Fatigue damage in Ag nanowire networks

Conference Dates

September 29-October 4, 2019


Transparent conductive thin films (TCF) are widely used in electrical devices, especially for organic light-emitting diodes (OLED), screens & displays, solar cells and touch panels. TCFs must have low sheet resistance and high light transmittance. Generally, the materials used to make TCFs should behave low sheet resistance and high light transparency, typically the sheet resistance, Rs, should be ≤ 100 Ω/m2 with optical transmittance, T ≥ 90 %. The current industry standard material that is used to define these standards is indium tin oxide (ITO). For applications in flexible and stretchable electronics, such films must be resistant to damage after significant strain, a requirement that cannot be satisfied using ITO. Silver nanowire networks (AgNW) can show lower sheet resistance with higher light transmittance than ITO thin films; they also display a much greater strain to failure and greater resistance to mechanical damage. This study investigates the fatigue behaviour of AgNW networks with the objective of developing a fuller understanding of the damage mechanisms and how these can be developed into predictive models for lifetime determination.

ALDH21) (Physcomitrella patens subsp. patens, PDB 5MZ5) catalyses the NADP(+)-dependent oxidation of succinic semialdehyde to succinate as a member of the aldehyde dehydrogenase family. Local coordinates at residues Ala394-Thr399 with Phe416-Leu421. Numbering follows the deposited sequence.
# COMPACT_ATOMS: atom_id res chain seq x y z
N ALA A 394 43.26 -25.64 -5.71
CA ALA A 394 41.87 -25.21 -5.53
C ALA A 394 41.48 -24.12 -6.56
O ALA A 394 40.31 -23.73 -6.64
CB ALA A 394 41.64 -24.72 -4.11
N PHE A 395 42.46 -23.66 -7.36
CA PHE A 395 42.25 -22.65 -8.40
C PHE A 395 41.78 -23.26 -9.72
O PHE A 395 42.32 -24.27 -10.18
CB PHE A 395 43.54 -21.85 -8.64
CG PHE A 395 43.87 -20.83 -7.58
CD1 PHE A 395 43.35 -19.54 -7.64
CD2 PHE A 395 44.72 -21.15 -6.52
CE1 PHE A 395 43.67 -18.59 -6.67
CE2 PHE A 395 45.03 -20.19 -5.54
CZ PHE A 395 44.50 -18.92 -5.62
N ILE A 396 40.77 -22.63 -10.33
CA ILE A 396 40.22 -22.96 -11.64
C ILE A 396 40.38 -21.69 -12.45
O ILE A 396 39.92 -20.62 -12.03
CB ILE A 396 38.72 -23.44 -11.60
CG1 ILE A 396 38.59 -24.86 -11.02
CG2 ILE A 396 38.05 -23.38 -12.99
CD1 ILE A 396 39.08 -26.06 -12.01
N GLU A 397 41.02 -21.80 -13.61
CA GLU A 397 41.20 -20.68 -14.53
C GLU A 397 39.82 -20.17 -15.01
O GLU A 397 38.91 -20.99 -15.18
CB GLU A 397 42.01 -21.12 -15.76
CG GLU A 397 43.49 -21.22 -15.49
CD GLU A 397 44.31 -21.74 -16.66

Silver nanowires have been deposited onto flexible polymer substrates by spray coating to form a continuous stochastic network. Post-spraying treatment of either a low temperature anneal or a normal pressure is used to improve wire-wire electrical contact and reduce the network sheet resistance while maintaining optical transparency. The structural integrity of the film under flexible electronics service conditions has been assessed through repeated bending tests in a high cycle fatigue environment. Film electrical properties degrade with increasing cycle number, leading to a 40% increase in sheet resistivity after 5 × 106 cycles through a strain of ± 1.7%. This change in film electrical properties is correlated with observations of distributed local fracture events observed after testing by SEM studies of the fatigued networks. The fibre fracture events visible on SEM images can be quantified using an image analysis routine to count the number of fibres fractured during the bending process. These data can be used in conjunction with a model for the sheet resistance of stochastic conducting networks to predict the increase in resistance as a function of mean fibre length and hence correlated with the number of fractured fibres.

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